So this course also addresses the problem of how to describe rituals in words without turning rituals into systems of verbal symbols.

Conceptual Outline:
1.    Rhetoric about Rhetoric
2.    Ritual uses of Rhetoric
3.    Rhetoric about Ritual
4.    Ritual without Rhetoric
5.    Ritual in the Rhetoric of Religions

The course will proceed by bringing selected readings in the theories of ritual and rhetoric to bear on examples and case studies provided by both the instructor and the students. The seminar will begin by having each participant orient themselves and their research interests toward the topics of rhetoric and ritual. The instructor will introduces a selection of biblical and post-biblical texts that will serve as his reference points in discussions of the secondary literature throughout the course. Students will then bring other examples of rhetorical and ritual practices from disparate cultures and traditions to bear on the discussions and, especially, on their final research projects.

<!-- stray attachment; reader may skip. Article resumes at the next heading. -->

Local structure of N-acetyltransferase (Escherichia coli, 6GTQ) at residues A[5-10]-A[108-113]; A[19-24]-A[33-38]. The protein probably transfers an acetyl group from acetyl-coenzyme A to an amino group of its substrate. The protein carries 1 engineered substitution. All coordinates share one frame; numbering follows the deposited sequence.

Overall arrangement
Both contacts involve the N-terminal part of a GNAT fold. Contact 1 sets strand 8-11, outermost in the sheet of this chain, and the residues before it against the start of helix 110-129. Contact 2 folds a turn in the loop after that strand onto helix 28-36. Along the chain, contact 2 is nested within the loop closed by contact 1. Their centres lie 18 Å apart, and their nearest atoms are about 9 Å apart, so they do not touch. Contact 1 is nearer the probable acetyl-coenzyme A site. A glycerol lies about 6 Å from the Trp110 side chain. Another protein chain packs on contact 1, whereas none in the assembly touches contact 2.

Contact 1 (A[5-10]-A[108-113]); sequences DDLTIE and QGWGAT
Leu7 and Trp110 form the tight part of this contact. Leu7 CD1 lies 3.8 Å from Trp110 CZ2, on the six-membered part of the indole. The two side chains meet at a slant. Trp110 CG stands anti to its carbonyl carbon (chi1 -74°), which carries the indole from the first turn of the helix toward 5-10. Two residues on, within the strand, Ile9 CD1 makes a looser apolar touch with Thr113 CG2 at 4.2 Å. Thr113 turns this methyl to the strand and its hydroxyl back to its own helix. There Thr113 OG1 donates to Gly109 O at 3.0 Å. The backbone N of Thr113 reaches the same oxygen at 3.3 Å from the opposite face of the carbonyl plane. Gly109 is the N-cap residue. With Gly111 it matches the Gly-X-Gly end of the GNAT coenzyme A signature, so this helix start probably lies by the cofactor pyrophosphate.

Course Requirements:
Students are expected to discuss in class all the required readings (listed below after Assignment). In addition, each student will (1) write and later present a report about one additional primary text or set of texts or examples with which to think about iconic or performative texts (ca. 600-800 words due January 31st), and (2) write a substantive and original research paper (ca. 4000-5000 words) in a format suitable for publication in an academic journal on a subject related to the course topic, presenting the class with a preliminary summary during the last class meetings. The finished research papers are due on or before May 15th. The student's work will be evaluated on the basis of class participation (20%), the written and oral primary text report (15%), the research presentation (15%) and the final research paper (50%). Late papers and reports will not be eligible for "A" grades.


Academic Integrity Policy: